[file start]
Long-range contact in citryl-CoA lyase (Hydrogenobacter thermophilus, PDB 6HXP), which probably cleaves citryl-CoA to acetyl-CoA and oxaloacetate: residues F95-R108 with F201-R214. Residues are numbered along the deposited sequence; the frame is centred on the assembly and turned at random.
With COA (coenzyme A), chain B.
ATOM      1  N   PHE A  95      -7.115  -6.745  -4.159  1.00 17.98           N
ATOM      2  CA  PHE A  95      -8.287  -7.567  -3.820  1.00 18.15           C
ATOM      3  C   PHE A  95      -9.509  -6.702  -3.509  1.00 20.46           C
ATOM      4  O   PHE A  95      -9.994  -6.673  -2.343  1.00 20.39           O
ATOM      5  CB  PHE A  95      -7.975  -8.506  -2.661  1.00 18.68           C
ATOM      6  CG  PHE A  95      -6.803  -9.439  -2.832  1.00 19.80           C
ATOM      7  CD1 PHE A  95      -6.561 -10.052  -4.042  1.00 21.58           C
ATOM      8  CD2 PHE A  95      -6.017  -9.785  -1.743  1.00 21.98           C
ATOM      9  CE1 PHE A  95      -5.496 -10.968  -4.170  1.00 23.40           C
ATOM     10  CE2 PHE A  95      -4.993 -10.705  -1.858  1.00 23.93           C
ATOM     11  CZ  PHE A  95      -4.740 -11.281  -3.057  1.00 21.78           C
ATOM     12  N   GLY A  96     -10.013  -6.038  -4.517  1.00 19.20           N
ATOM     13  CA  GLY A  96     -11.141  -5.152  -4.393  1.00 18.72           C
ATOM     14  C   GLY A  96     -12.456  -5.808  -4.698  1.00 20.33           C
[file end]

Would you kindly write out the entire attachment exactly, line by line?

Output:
Long-range contact in citryl-CoA lyase (Hydrogenobacter thermophilus, PDB 6HXP), which probably cleaves citryl-CoA to acetyl-CoA and oxaloacetate: residues F95-R108 with F201-R214. Residues are numbered along the deposited sequence; the frame is centred on the assembly and turned at random.
With COA (coenzyme A), chain B.
ATOM      1  N   PHE A  95      -7.115  -6.745  -4.159  1.00 17.98           N
ATOM      2  CA  PHE A  95      -8.287  -7.567  -3.820  1.00 18.15           C
ATOM      3  C   PHE A  95      -9.509  -6.702  -3.509  1.00 20.46           C
ATOM      4  O   PHE A  95      -9.994  -6.673  -2.343  1.00 20.39           O
ATOM      5  CB  PHE A  95      -7.975  -8.506  -2.661  1.00 18.68           C
ATOM      6  CG  PHE A  95      -6.803  -9.439  -2.832  1.00 19.80           C
ATOM      7  CD1 PHE A  95      -6.561 -10.052  -4.042  1.00 21.58           C
ATOM      8  CD2 PHE A  95      -6.017  -9.785  -1.743  1.00 21.98           C
ATOM      9  CE1 PHE A  95      -5.496 -10.968  -4.170  1.00 23.40           C
ATOM     10  CE2 PHE A  95      -4.993 -10.705  -1.858  1.00 23.93           C
ATOM     11  CZ  PHE A  95      -4.740 -11.281  -3.057  1.00 21.78           C
ATOM     12  N   GLY A  96     -10.013  -6.038  -4.517  1.00 19.20           N
ATOM     13  CA  GLY A  96     -11.141  -5.152  -4.393  1.00 18.72           C
ATOM     14  C   GLY A  96     -12.456  -5.808  -4.698  1.00 20.33           C